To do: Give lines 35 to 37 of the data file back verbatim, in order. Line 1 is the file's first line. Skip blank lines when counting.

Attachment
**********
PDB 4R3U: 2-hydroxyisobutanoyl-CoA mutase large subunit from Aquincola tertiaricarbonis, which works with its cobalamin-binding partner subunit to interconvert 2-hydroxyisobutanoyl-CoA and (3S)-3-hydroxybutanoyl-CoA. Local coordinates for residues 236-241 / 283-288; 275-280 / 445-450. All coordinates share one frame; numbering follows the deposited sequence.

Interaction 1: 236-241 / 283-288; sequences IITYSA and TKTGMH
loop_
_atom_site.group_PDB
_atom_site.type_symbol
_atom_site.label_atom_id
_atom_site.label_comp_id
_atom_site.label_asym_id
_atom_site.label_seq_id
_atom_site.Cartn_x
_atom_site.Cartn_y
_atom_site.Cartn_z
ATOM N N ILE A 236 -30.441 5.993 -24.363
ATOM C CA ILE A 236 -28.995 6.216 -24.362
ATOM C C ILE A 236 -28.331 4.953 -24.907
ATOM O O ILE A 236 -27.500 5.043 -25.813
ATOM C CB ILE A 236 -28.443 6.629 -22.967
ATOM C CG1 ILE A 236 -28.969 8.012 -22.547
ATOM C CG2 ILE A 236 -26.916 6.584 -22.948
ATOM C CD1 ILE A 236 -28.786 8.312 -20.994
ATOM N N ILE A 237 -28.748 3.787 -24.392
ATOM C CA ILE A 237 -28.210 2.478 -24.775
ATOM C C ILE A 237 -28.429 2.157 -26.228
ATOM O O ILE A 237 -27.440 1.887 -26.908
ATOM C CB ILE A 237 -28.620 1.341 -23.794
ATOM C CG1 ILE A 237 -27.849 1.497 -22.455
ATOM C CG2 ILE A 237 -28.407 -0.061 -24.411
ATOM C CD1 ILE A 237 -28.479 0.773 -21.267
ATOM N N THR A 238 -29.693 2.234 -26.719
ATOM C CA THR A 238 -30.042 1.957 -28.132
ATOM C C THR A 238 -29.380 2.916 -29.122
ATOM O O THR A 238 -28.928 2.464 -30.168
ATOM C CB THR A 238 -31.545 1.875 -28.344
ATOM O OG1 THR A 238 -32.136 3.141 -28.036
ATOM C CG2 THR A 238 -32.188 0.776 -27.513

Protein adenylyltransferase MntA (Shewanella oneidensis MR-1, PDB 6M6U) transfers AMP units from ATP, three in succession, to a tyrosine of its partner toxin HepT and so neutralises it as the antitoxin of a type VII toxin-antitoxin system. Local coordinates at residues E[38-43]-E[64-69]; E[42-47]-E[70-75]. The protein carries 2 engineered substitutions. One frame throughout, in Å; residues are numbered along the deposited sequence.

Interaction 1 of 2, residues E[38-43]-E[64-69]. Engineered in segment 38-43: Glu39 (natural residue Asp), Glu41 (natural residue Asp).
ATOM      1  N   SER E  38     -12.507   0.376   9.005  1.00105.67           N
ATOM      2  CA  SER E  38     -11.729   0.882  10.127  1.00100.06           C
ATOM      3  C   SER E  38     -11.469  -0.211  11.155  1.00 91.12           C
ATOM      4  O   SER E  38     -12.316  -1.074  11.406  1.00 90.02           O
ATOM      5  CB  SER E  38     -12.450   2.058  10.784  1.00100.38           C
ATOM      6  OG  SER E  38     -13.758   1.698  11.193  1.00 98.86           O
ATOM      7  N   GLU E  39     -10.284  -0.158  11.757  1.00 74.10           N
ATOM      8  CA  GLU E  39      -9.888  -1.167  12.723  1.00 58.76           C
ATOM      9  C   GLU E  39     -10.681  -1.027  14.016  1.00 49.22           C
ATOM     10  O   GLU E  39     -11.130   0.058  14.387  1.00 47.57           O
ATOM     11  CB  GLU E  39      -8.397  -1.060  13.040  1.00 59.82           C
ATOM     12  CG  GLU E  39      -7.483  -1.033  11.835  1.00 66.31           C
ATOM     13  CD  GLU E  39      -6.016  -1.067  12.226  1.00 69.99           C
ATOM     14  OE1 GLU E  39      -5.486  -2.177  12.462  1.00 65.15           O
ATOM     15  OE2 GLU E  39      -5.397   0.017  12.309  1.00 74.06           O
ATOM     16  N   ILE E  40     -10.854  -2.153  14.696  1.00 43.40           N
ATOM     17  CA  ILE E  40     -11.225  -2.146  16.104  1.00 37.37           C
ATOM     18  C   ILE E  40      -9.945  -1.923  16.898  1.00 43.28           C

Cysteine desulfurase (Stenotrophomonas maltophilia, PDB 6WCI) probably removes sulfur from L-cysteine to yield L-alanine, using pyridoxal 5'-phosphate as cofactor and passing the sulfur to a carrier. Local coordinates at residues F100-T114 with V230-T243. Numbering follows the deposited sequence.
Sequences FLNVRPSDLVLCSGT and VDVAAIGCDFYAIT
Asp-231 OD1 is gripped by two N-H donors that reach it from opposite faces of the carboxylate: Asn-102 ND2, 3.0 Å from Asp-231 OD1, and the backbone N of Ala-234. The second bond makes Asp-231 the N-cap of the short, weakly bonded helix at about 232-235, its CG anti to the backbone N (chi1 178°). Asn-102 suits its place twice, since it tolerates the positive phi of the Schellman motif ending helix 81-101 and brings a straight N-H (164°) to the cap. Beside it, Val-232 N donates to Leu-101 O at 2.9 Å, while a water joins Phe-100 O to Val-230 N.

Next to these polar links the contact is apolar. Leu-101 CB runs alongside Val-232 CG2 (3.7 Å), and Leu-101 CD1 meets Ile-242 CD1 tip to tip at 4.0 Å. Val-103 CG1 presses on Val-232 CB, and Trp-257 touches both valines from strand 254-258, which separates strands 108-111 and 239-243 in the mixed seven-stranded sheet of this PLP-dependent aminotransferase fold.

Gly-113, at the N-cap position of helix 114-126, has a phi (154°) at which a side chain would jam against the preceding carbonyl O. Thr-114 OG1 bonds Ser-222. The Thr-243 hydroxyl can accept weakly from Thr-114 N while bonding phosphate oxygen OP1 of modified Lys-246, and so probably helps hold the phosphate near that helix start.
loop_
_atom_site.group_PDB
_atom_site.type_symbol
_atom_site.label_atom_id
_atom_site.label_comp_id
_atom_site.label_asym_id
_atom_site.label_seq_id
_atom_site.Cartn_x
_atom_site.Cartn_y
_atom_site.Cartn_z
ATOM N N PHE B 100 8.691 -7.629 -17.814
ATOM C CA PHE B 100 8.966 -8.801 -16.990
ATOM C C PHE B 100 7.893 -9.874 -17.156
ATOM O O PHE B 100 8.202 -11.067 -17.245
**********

ATOM C CG2 THR A 238 -32.188 0.776 -27.513

Protein adenylyltransferase MntA (Shewanella oneidensis MR-1, PDB 6M6U) transfers AMP units from ATP, three in succession, to a tyrosine of its partner toxin HepT and so neutralises it as the antitoxin of a type VII toxin-antitoxin system. Local coordinates at residues E[38-43]-E[64-69]; E[42-47]-E[70-75]. The protein carries 2 engineered substitutions. One frame throughout, in Å; residues are numbered along the deposited sequence.

Interaction 1 of 2, residues E[38-43]-E[64-69]. Engineered in segment 38-43: Glu39 (natural residue Asp), Glu41 (natural residue Asp).